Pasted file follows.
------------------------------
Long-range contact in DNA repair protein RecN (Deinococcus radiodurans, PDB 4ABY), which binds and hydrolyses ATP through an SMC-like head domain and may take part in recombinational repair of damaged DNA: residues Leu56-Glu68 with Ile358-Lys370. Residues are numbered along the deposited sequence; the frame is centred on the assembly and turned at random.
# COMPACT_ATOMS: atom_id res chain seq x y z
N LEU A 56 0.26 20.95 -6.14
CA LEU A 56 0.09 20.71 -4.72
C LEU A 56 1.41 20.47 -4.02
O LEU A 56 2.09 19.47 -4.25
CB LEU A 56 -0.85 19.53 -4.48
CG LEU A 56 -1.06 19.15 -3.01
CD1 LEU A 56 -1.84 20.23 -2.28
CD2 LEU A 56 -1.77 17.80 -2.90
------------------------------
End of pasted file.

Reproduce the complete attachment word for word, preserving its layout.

Long-range contact in DNA repair protein RecN (Deinococcus radiodurans, PDB 4ABY), which binds and hydrolyses ATP through an SMC-like head domain and may take part in recombinational repair of damaged DNA: residues Leu56-Glu68 with Ile358-Lys370. Residues are numbered along the deposited sequence; the frame is centred on the assembly and turned at random.
# COMPACT_ATOMS: atom_id res chain seq x y z
N LEU A 56 0.26 20.95 -6.14
CA LEU A 56 0.09 20.71 -4.72
C LEU A 56 1.41 20.47 -4.02
O LEU A 56 2.09 19.47 -4.25
CB LEU A 56 -0.85 19.53 -4.48
CG LEU A 56 -1.06 19.15 -3.01
CD1 LEU A 56 -1.84 20.23 -2.28
CD2 LEU A 56 -1.77 17.80 -2.90